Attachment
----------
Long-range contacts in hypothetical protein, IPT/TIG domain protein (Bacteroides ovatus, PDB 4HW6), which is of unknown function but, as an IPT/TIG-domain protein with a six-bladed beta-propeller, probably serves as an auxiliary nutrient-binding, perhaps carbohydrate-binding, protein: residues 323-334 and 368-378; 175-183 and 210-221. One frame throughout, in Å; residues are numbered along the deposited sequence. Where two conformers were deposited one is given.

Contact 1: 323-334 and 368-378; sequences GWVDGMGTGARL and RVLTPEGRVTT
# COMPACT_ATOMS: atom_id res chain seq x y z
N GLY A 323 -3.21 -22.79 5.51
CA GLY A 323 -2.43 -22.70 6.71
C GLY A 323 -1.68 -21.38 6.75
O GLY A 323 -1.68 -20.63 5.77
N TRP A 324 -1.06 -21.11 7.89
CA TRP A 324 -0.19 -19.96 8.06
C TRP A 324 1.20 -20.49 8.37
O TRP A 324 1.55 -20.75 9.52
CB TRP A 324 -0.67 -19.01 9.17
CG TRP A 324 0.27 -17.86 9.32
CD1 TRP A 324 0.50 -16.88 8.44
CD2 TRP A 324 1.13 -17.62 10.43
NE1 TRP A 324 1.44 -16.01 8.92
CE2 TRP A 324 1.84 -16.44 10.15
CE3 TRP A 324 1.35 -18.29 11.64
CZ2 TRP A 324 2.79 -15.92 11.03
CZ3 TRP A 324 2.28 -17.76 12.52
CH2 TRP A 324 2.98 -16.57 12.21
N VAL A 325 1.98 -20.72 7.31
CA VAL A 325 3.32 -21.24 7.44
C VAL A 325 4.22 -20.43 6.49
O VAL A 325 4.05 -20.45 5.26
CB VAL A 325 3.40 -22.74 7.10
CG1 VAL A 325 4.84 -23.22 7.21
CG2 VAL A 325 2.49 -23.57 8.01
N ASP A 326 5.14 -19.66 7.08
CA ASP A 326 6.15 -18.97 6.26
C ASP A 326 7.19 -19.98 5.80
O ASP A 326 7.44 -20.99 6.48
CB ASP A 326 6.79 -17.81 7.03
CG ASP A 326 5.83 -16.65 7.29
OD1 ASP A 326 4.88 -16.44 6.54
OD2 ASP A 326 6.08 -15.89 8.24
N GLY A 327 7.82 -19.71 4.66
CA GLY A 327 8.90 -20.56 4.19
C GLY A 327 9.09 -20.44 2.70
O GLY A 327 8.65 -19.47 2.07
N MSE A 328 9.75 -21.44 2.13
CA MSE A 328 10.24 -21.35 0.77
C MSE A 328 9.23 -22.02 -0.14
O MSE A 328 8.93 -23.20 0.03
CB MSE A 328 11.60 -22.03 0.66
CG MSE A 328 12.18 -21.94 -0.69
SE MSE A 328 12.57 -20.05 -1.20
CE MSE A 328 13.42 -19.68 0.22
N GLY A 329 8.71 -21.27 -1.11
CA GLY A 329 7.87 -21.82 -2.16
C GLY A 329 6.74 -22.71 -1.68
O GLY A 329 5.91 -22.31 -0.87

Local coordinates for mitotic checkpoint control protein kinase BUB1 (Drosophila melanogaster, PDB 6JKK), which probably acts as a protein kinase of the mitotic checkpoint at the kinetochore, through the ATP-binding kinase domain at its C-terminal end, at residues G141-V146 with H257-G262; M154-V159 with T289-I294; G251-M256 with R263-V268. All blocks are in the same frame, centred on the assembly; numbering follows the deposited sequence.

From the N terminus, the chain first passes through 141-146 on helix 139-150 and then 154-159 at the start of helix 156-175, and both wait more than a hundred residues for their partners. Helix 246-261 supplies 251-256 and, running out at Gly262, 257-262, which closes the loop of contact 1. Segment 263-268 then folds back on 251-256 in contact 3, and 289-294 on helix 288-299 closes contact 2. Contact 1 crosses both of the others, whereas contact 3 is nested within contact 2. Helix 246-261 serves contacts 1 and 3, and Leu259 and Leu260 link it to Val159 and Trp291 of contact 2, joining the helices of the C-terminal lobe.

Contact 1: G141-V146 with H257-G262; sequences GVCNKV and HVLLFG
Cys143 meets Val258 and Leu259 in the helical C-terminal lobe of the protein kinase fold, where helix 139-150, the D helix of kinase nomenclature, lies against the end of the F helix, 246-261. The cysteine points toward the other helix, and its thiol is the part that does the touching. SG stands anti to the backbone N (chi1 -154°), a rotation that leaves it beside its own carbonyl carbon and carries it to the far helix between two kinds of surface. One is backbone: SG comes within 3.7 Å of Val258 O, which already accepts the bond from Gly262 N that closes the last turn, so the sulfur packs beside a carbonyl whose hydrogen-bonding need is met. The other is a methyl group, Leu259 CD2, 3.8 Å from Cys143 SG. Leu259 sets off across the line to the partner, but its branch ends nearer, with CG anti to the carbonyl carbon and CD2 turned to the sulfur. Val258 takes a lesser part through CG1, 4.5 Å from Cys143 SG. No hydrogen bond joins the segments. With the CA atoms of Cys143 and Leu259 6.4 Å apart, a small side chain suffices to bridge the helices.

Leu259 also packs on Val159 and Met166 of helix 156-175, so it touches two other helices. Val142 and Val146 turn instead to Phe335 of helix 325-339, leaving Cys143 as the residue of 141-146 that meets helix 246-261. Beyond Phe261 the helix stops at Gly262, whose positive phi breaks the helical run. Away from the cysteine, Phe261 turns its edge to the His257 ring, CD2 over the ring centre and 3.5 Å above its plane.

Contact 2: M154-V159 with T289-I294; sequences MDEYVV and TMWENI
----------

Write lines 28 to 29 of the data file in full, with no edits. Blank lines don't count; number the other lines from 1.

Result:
CG2 VAL A 325 2.49 -23.57 8.01
N ASP A 326 5.14 -19.66 7.08